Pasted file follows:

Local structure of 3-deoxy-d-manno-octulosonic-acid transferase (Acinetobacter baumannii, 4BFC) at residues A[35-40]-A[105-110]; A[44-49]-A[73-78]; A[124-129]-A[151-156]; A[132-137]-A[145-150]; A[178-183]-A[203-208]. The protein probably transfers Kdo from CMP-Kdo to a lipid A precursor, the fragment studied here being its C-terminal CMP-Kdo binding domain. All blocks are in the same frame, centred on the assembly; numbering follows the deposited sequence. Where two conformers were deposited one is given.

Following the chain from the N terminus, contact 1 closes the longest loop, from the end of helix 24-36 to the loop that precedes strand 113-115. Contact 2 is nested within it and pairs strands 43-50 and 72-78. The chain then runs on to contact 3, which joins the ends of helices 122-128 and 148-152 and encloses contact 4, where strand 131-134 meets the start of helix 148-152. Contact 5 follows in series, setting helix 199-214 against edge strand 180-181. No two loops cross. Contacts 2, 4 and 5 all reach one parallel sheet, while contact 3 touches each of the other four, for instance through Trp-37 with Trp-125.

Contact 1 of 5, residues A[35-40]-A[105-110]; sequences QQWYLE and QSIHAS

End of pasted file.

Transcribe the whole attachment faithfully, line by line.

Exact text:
Local structure of 3-deoxy-d-manno-octulosonic-acid transferase (Acinetobacter baumannii, 4BFC) at residues A[35-40]-A[105-110]; A[44-49]-A[73-78]; A[124-129]-A[151-156]; A[132-137]-A[145-150]; A[178-183]-A[203-208]. The protein probably transfers Kdo from CMP-Kdo to a lipid A precursor, the fragment studied here being its C-terminal CMP-Kdo binding domain. All blocks are in the same frame, centred on the assembly; numbering follows the deposited sequence. Where two conformers were deposited one is given.

Following the chain from the N terminus, contact 1 closes the longest loop, from the end of helix 24-36 to the loop that precedes strand 113-115. Contact 2 is nested within it and pairs strands 43-50 and 72-78. The chain then runs on to contact 3, which joins the ends of helices 122-128 and 148-152 and encloses contact 4, where strand 131-134 meets the start of helix 148-152. Contact 5 follows in series, setting helix 199-214 against edge strand 180-181. No two loops cross. Contacts 2, 4 and 5 all reach one parallel sheet, while contact 3 touches each of the other four, for instance through Trp-37 with Trp-125.

Contact 1 of 5, residues A[35-40]-A[105-110]; sequences QQWYLE and QSIHAS